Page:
REITs are the new kid in town - so tread carefully
Published 06/07/2014 | 00:00
It's almost a year since the ordinary man-on-the-street has been able to rub shoulders with sophisticated investors and invest in property through the stock market. The first Irish real estate investment trust (REIT) launched on the Irish Stock Exchange last July. Since then, another two REITs - Hibernia REIT and Irish Residential Properties REIT - have also floated here.
REITs are property investment companies which are listed on the stock market. Although they are a relatively new investment phenomenon here, Irish REITs have already raised more than €865m from investors.
Earlier this summer, Zurich Life became the first insurer to offer an investment fund which allows people to invest in Irish REITs. Others could follow suit.
Most of those who invest in REITs are institutional investors and specialised international property investors. However, private investors acting on the advice of their stockbroker or financial adviser have also put money into them.
But are REITs a good idea?
For individuals who don't have the money to buy prime commercial property outright, REITs can offer the opportunity to invest in such property. Hibernia REIT and Green REIT invest largely in commercial property. For example, Hibernian REIT has just bought the Observatory Building on Sir John Rogerson's Quay. It also owns New Century House - a prime office building in Dublin's IFSC which is let to Bank of Ireland.
There have however been a number of developments which suggest that the best pickings could be gone from commercial property. Kennedy Wilson, one of the biggest buyers of commercial property in Ireland since the crash, recently signalled that it is starting to move on from the Irish market because pricing is "moving ahead of itself". Although Kennedy Wilson still has commercial property here and plans to do more deals in Ireland, it has now begun to focus on Spain and Italy.
The sale of a number of prime city centre offices for well over their asking place has also sparked fears that the commercial property market is overheating. For example, Irish Life recently bought an office block in the south Dublin docklands for €121m - more than 50pc above its asking price.
It's important to get the full picture on commercial property before deciding whether or not to invest in such a REIT. Industry insiders believe that it is still possible to buy office blocks in prime locations for a good price - as long as you're prepared to invest in the buildings. Some conservative investors - interested in steady returns rather than a quick buck - are also putting their money into Irish commercial property. All the same, if the commercial property market is overheating, it might not be the best time to put money into an REIT which invests in it.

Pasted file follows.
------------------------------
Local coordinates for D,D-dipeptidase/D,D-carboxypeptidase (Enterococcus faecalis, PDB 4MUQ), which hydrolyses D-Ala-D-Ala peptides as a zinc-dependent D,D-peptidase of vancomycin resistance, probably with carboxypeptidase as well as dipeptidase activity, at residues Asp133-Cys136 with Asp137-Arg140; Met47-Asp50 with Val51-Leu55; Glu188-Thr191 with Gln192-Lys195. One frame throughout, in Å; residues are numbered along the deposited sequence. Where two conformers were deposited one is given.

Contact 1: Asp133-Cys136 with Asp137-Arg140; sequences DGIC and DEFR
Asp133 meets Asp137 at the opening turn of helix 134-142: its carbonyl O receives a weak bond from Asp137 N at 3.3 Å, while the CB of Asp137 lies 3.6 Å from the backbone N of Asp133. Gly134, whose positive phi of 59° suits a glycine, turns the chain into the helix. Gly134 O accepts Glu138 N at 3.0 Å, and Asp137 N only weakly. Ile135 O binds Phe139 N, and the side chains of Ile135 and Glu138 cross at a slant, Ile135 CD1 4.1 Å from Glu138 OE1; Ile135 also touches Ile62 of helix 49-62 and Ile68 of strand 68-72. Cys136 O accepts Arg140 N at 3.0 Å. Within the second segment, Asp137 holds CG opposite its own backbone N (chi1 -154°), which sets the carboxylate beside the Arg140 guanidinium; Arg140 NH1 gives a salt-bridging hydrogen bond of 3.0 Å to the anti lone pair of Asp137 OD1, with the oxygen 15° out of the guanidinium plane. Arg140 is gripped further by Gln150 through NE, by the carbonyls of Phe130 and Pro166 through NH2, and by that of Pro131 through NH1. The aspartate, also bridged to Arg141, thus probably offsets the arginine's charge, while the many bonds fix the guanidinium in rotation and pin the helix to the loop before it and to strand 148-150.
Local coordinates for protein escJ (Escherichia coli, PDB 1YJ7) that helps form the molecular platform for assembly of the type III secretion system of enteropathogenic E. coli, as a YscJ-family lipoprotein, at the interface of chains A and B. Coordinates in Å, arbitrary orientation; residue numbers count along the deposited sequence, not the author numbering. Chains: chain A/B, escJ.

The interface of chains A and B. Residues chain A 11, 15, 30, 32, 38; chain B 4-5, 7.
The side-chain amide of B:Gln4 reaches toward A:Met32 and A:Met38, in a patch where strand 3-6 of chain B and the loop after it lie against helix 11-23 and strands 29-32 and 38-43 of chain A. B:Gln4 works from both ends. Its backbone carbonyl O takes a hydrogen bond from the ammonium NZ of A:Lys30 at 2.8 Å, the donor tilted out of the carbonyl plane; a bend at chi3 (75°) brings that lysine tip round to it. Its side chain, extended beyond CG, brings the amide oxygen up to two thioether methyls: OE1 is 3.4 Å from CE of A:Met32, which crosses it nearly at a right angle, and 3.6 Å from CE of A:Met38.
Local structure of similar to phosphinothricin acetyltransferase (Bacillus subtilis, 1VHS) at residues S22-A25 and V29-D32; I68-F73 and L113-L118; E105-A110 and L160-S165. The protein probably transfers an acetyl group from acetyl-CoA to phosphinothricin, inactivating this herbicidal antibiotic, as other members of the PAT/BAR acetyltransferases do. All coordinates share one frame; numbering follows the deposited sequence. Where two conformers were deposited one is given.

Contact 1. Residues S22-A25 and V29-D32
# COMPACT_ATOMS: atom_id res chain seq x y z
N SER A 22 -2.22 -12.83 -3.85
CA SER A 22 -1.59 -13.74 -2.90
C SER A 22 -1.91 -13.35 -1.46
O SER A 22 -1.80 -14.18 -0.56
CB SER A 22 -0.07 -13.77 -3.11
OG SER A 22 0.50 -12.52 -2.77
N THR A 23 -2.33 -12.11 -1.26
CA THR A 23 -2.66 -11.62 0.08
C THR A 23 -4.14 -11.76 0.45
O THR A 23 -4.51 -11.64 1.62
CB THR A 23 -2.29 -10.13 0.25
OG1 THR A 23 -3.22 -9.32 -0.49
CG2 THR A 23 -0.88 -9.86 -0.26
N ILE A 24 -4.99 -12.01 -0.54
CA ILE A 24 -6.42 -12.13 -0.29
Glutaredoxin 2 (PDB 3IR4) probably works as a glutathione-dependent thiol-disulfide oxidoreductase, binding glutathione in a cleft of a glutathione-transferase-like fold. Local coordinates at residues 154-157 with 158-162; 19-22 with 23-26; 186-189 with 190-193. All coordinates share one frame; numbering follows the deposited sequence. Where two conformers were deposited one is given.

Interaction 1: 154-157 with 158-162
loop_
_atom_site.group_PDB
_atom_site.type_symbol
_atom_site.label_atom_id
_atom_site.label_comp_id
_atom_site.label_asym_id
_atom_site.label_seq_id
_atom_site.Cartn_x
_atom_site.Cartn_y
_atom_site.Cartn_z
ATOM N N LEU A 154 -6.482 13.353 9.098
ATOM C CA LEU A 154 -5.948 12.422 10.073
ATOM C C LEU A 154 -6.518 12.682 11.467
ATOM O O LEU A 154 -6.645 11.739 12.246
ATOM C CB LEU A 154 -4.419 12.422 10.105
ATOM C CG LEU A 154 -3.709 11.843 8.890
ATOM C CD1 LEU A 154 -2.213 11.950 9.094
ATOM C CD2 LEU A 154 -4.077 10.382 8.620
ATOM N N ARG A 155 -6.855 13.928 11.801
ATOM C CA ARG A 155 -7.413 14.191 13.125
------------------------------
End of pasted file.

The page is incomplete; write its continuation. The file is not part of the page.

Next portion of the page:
For those who believe there is money to be made renting residential properties, the Irish Residential Properties REIT is the only REIT in this space. This REIT buys apartments in the greater Dublin area - which are let out. You should have a good understanding of the properties this REIT is investing in - as well as the prospects for the residential investment market - before jumping in here.
The rental market in Dublin has been strong over the last year. Apartment rents in Dublin have increased by an average of 10.3pc over the last year, while house rents are up about 7pc, according to the latest figures from the Private Residential Tenancies Board and the Economic and Social Research Institute.
This momentum might not last however. Rents could fall if a glut of properties hit the market - or if the demand for rented accommodation weakens. Furthermore, house price inflation has moved into double digit territory for the first time since the recession - with Dublin apartment prices up almost 20pc over the last year. This could have repercussions for an REIT buying Dublin apartments in the future as the opportunity to pick up bargain apartments in the capital could now be gone.
REITs have a number of advantages over other property investments, according to Stephen Barry, director of the Cork wealth advisers, City Life.
"If you wanted to access property ten years ago, you would have had to either buy one directly or invest in a property fund," said Barry. "The problem with buying one property directly is that there is no diversification, you have to manage the property. With REITs you could be investing in ten buildings, so if something goes wrong with one of them, you're not in trouble. Neither do you have to manage the property."
One of the problems of using a property fund or syndicate as a way to invest in property is that it can be hard to cash in your investment. "During the recent economic downturn, a lot of people tried to get out of property funds but as those funds didn't have much cash, liquidity was a problem," said Barry. "With REITs however, liquidity isn't an issue because you can buy and sell your shares at any time - though you might not get the price you originally paid for them."
Of course, you could run into problems cashing in your investment in Irish REITs should you decide to go through Zurich Life's Fund of REITs. "While REITs are expected to be more liquid than direct property holdings, there may be times when sentiment towards property markets will impact negatively on the price and liquidity of the REITs themselves, and hence the liquidity of this fund," according to Zurich Life's fact sheet on the fund.
Irish REITs have not been around that long - so it is difficult to gauge how successful they could be.
You are also relying on the REIT and its investment manager to make wise property investments - otherwise, you could lose money.
Bear this in mind if you are seriously considering investing in them.
How to play the REIT investment game wisely
Know exactly what you're getting into before you invest in REITs - and choose your REIT well.
Sunday Indo Business